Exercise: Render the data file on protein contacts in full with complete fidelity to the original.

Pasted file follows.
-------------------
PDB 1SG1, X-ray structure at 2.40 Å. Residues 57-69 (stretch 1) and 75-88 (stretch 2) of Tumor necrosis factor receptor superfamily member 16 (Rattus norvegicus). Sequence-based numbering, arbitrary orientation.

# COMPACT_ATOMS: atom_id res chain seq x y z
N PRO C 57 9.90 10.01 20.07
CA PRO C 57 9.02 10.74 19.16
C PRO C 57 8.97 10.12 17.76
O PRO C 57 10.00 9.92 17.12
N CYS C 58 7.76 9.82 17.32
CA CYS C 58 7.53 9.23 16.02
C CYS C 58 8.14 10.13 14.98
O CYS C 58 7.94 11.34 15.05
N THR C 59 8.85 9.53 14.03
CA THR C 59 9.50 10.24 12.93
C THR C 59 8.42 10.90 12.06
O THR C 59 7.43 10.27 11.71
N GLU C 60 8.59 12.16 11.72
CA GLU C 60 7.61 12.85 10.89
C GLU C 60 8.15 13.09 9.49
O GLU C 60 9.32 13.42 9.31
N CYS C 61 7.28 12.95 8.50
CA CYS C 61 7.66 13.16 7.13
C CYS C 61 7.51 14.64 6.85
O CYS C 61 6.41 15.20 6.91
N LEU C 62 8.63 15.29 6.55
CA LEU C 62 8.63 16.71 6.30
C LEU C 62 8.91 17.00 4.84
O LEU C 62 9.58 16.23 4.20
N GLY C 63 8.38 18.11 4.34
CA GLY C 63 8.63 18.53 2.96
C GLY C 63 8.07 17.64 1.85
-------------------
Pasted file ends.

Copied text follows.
PDB 1SG1, X-ray structure at 2.40 Å. Residues 57-69 (stretch 1) and 75-88 (stretch 2) of Tumor necrosis factor receptor superfamily member 16 (Rattus norvegicus). Sequence-based numbering, arbitrary orientation.

# COMPACT_ATOMS: atom_id res chain seq x y z
N PRO C 57 9.90 10.01 20.07
CA PRO C 57 9.02 10.74 19.16
C PRO C 57 8.97 10.12 17.76
O PRO C 57 10.00 9.92 17.12
N CYS C 58 7.76 9.82 17.32
CA CYS C 58 7.53 9.23 16.02
C CYS C 58 8.14 10.13 14.98
O CYS C 58 7.94 11.34 15.05
N THR C 59 8.85 9.53 14.03
CA THR C 59 9.50 10.24 12.93
C THR C 59 8.42 10.90 12.06
O THR C 59 7.43 10.27 11.71
N GLU C 60 8.59 12.16 11.72
CA GLU C 60 7.61 12.85 10.89
C GLU C 60 8.15 13.09 9.49
O GLU C 60 9.32 13.42 9.31
N CYS C 61 7.28 12.95 8.50
CA CYS C 61 7.66 13.16 7.13
C CYS C 61 7.51 14.64 6.85
O CYS C 61 6.41 15.20 6.91
N LEU C 62 8.63 15.29 6.55
CA LEU C 62 8.63 16.71 6.30
C LEU C 62 8.91 17.00 4.84
O LEU C 62 9.58 16.23 4.20
N GLY C 63 8.38 18.11 4.34
CA GLY C 63 8.63 18.53 2.96
C GLY C 63 8.07 17.64 1.85